The BBC has apologised after 'hundreds' of viewers complained about allegedly violent scenes in BBC1's Silent Witness. Sunday's opening episode of a two-part story - Fear - culminated in a scene in which a prison officer, played by the actor Leo Gregory, beat and kicked an inmate on the floor of a toilet cubicle. The BBC said that four hundred and eighty three people had complained the story - or, at least, aspects of it - was 'too violent.' A statement said the BBC had been felt the scenes would not go beyond viewers' expectations, but 'we're sorry if you felt we got it wrong on this occasion.' Why the hell do the BBC always feel the need to apologise every time some glake with more time on their hands that they know what to do with whinges about some aspect of their output instead of saying, you know, 'have you not go a remote control?' Or, in this case, four hundred and eighty three glakes. Sunday's episode of the crime thriller was watched by an initial overnight audience of 6.1 million people. So, if you're really good at maths, that's 0.0079 per cent of the overnight audience who felt it worth whinging about. The episode was, of course, shown after the watershed, and carried a pre-programme announcement, warning viewers that 'violent and upsetting' scenes occurred within it. While the climactic scene hid much of the violence behind a closed door, viewers could hear the screams of the victim, and saw blood leaking onto the floor. Some people, seemingly with nothing better to do with their time, voiced their complaints online. Of course they did, because why make a complaint, in private, to the broadcaster in question, when you can wave your metaphorical willy about in public in a 'look at me I'm A Man' fashion, instead. 'For the first time ever a programme made me feel physically sick,' wrote one - anonymous - contributor on the Digital Spy website message boards. 'The cubicle scene went too far,' wrote another. 'I don't want this series to turn into one of those dreadful torture porn dramas we see elsewhere on television.' Such as? I'd love to hear an example of all of these numerous 'dreadful torture porn drama's cluttering up our TV screens. Come on, anonymous Digital Spy contributor, name one. Just one. What's that ...? Oh, it's the sound of silence. In its rather weary sounding statement, the BBC said: 'We acknowledge that certain scenes may have been challenging but we filmed and presented them in such a way as to make sure that, although as a viewer the implication was there, it was never actually shown. As programme makers we take our responsibility to the audience extremely seriously and try to make sure we strike the right balance between compelling drama without being unnecessarily graphic.' Sadly,  the BBC are far too nice for their own good at times, if this blogger is successful in his application to be Mark Thompson's replacement as DG, I'd've told the complainers to naff off and watch ITV instead and stop bothering me with their piffling, pointless, idiotic malarkey. Which is probably one very good reason why yer actual Keith Telly Topping is unlikely to be the next DG. It's not the only reason, mind. There are others.  Broadcasting watchdog Ofcom said it had received thirty five complaints about the show. It is currently assessing these and no decision has been made on whether they will launch a formal investigation or not. But, if you're a regular reader of this blog you'll know that every month Ofcom receives literally hundred of examples of numskull bollocks such as this and the overwhelming majority of them aren't even deemed worthy of investigation.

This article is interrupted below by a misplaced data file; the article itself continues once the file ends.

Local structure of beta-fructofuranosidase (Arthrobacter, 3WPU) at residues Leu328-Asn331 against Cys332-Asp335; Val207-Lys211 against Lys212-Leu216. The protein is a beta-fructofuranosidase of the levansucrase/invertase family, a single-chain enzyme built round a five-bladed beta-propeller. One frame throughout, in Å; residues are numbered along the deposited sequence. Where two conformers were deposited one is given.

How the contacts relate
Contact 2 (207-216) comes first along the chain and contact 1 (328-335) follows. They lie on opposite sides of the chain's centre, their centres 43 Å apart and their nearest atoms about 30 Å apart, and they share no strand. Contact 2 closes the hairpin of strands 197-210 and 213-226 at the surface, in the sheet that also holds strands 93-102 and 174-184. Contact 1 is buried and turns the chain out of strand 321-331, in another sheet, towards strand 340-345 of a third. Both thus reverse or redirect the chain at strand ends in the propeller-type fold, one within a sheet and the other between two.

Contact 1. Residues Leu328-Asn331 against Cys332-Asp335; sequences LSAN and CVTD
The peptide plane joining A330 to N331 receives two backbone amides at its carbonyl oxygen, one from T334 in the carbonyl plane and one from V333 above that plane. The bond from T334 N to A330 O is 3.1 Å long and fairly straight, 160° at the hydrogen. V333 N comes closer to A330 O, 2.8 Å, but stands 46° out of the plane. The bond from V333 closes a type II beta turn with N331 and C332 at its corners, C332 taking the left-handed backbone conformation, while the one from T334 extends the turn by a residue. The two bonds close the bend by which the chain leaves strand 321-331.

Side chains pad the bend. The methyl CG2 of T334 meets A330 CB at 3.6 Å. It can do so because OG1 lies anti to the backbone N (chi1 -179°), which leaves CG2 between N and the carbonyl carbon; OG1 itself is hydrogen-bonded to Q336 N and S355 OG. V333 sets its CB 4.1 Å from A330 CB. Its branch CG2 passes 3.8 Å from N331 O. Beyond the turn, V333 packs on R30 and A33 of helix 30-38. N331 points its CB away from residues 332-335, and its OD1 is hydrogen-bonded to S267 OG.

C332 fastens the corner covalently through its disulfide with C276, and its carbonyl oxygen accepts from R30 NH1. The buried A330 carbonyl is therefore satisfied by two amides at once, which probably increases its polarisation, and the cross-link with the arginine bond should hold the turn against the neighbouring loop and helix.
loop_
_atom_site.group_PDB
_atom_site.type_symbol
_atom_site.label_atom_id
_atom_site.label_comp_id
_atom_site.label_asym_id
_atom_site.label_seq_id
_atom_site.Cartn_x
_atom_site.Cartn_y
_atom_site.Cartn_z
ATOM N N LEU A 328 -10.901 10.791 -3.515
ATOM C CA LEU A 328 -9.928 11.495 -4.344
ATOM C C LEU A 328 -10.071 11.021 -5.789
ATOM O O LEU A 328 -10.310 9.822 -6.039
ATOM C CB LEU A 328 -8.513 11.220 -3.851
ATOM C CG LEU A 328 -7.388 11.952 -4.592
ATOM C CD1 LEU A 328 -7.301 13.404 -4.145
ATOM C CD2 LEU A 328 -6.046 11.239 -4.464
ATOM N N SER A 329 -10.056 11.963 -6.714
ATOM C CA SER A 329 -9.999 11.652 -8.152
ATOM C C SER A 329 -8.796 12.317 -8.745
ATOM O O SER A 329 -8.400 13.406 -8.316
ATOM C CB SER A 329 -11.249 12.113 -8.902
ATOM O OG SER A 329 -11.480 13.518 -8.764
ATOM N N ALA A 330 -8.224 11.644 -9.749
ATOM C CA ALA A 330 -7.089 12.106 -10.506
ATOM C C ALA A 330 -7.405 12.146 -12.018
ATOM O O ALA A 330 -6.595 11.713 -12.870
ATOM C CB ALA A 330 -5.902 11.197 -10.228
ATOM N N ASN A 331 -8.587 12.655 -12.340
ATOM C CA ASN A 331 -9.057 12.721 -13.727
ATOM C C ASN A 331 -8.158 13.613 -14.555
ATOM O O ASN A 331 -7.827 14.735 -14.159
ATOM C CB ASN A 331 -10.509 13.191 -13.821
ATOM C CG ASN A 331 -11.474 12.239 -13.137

An ex-Scum of the World journalist will not be prosecuted over the alleged intimidation of a witness, the Crown Prosecution Service has announced. Neville Thurlbeck was arrested in March over the claims relating to Scotland Yard's phone-hacking inquiry. The CPS said that it would take no action over the harassment allegations which related to a blog posting he posted. Thurlbeck currently remains on bail in relation to voicemail interception following his arrest in last April. His blog on 7 March gave the home address of a member of News Corporation's Management and Standards Committee. Alison Levitt QC, the top legal adviser to the director of public prosecutions, confirmed that no action would be taken over the blog. She added: 'Given that the journalist in question remains on bail for further offences we do not intend to give any further information at this point. Thurlbeck remains on police bail on suspicion of offences under Regulation of Investigatory Powers Act 2000.' Sunderland-born Thurlbeck was a former chief reporter at the disgraced and disgraceful tabloid, which was closed down last year in shame and ignominy because of the phone-hacking scandal. Thurlbeck was behind stories including disclosures about ex-Formula 1 boss Max Mosley's sex life and allegations that David Beckham had an affair. Thurlbeck is a prominent figure in the phone-hacking saga, as the Neville referred to in the so-called 'For Neville' e-mail. That e-mail was sent by a junior Scum of the World reporter to private investigator Glenn Mulcaire in 2008, containing the illegally obtained transcripts of voicemails belonging to football union boss Gordon Taylor.